Ralston: Divine intervention or a bloody strong will?
American adventurer Aron Ralston is just about to fly home, after a whirlwind visit of considerably less than 127 hours to promote the Oscar-nominated film 127 hours, which recounts his amazing survival story.
Ralston, you’ll recall, is the guy who got wedged by a boulder in a Utah canyon in 2003, and cut his own arm in sheer, gruesome desperation after five days with almost no food or water. So dehydrated was he, his pee literally turned black.
In countless interviews over the years, and again this week, Ralston has used words like “epiphany” and “euphoric moment” to describe the instant he decided to self-amputate. It’s hardly the overtly god-bothering language which some American athletes use. All the same, I’m convinced he experienced a “god moment”. Let me explain.
Excuse me for putting myself in this story, but two hours ago, I did something no journalist should do. I arranged a chat with Aron through his publicist, got him on the phone, said “hi”, then DIDN’T interview him.
I first met Aron six and half years ago when I worked at The Canberra Times, when he was out here to promote his book, Between a Rock and a Hard Place. I didn’t use my allotted 15 minute interview slot that day either.
Instead, I pretty much said “lemme guess, you’re being shunted between publicists and interviews and not seeing the real Australia. Am I right?”
Go on, he said.
“How would you like to hire a car, drive six hours or so to the Snowy Mountains and climb Australia’s highest mountain Mt Kosciuszko?”
Long story short, we met in Thredbo, stayed in a great apartment (thanks Thredbo) and had two days of late spring bushwalking in the Snowies. And the Sunday Canberra Times got a pretty decent lead.
Aron’s Dad Larry particularly enjoyed the drive from Wodonga to Thredbo, and his lunch stop in the town of Corryong, which reminded him of 1950s America.
Again and again, he remarked how it was like a trip back in time. If you’re reading this and you’re from Corryong, please take that as a compliment, because Larry Ralston meant it that way.
Our two days in the Snowies were wet, and we watched a lot of cricket between bushwalks. Someone made a century – I can’t remember who – but Aron stood and cheered like a true blue fan after I explained the significance of the milestone.
We also had a night on the Bundy. Urgh. That all came about because the photographer on the trip, Jodie, was from Bundaberg and demanded the visitors sample her home tipple.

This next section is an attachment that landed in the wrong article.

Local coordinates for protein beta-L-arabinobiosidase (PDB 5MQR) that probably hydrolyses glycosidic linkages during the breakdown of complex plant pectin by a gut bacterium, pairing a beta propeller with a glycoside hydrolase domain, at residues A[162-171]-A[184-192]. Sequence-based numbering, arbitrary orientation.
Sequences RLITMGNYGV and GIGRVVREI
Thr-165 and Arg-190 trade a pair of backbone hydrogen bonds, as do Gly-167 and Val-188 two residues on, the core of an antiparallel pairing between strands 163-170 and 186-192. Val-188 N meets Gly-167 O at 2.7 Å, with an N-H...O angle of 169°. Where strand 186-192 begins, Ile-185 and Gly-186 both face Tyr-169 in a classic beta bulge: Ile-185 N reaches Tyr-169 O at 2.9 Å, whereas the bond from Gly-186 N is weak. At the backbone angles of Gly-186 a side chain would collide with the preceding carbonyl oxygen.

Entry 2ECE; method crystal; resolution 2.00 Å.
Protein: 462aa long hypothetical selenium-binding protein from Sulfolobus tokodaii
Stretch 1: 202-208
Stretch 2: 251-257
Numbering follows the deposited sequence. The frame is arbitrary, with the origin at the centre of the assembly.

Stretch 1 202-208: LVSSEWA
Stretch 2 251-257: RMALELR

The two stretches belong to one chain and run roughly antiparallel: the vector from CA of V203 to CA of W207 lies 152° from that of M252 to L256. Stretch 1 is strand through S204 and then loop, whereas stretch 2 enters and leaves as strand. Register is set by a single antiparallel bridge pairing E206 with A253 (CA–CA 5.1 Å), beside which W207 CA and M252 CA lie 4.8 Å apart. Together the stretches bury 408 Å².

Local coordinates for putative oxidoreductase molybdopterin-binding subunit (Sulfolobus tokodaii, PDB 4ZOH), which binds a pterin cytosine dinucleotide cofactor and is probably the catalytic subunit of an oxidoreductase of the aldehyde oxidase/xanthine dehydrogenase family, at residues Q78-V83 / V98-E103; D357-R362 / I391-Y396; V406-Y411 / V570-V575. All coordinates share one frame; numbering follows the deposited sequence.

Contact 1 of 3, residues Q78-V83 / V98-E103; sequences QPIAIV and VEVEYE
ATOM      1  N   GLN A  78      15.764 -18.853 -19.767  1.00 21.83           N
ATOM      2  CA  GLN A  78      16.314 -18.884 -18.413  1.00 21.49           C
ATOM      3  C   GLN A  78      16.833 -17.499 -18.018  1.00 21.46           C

But back to Aron and that moment in the Utah Canyon.
For five days, he tried to rig up one kind of contraption or another with ropes and assorted climbing doo-dats, but all to no avail. With a degree in mechanical engineering, this was a logical course of action.
Only when he gave up, in despair, and said “nup, can’t do it, I’m screwed” did the answer come to him.
Here’s what happened next. Rather than try to move the rock himself, he realised the answer was to let the rock move him.
Using the weight of the rock against his trapped body, he was able to break his own bones. This was vital, as his knife was too blunt to cut through solid, unfractured bone.
But once the bones were broken, no problemo. An artery or two to snip, a spot of cartilage to hack through, and freedom!
The moment Ralston decided to stop trying to find the solution himself, which he describes as “euphoric” and “an epiphany”, was, I believe, spookily similar to the moment of succumbing to a higher power which mid-life religious converts experience.
As mentioned, the last thing Ralston does is bang on about Jesus or God or anything like that, but if you comb through his book, and indeed if you spend a couple of days with the guy, you cannot help thinking that what he had was a “God moment”.
There’s a really interesting, and equally famous counter to all of this in Joe Simpson, who survived an equally arduous ordeal which was chronicled in the film Touching the Void.
At the bottom of a crevasse in the Peruvian Andes, his rope cut and his hopes for survival almost nil, Simpson abandoned God, reasoning his only chance was to get the hell out of there himself.
Two adventurers, two completely different spiritual roads to survival. Ralston’s story sounds an awful lot like divine intervention to me. But there’s an equally good case he just has a bloody strong will.
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